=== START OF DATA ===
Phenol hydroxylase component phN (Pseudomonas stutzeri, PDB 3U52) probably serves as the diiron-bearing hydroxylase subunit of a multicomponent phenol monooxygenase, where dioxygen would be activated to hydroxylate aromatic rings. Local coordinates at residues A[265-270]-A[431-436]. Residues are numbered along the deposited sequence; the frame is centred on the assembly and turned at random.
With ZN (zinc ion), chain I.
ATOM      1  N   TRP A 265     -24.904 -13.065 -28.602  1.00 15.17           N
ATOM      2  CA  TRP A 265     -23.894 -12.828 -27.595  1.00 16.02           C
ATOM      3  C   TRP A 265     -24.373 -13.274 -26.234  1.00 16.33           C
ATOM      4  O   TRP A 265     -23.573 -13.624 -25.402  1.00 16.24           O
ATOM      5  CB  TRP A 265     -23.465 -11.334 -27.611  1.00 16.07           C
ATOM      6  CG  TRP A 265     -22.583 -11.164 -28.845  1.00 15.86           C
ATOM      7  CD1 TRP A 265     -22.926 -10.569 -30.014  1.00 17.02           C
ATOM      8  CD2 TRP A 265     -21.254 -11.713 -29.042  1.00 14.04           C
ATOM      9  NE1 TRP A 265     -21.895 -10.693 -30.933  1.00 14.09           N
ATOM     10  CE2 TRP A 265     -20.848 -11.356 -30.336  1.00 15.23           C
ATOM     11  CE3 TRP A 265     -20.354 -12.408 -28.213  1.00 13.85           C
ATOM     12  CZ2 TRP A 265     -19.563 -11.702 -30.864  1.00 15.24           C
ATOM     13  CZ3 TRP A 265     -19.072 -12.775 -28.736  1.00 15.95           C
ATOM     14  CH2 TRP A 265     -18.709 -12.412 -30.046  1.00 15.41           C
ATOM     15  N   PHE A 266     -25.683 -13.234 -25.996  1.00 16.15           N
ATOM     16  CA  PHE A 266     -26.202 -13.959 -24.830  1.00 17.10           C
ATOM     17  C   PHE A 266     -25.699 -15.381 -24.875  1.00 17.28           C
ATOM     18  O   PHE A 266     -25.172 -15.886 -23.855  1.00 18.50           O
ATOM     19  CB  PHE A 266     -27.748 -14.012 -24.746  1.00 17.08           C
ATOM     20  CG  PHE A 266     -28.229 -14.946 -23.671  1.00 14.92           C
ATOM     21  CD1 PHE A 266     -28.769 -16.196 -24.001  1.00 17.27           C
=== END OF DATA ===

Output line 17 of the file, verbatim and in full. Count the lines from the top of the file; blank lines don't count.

ATOM     15  N   PHE A 266     -25.683 -13.234 -25.996  1.00 16.15           N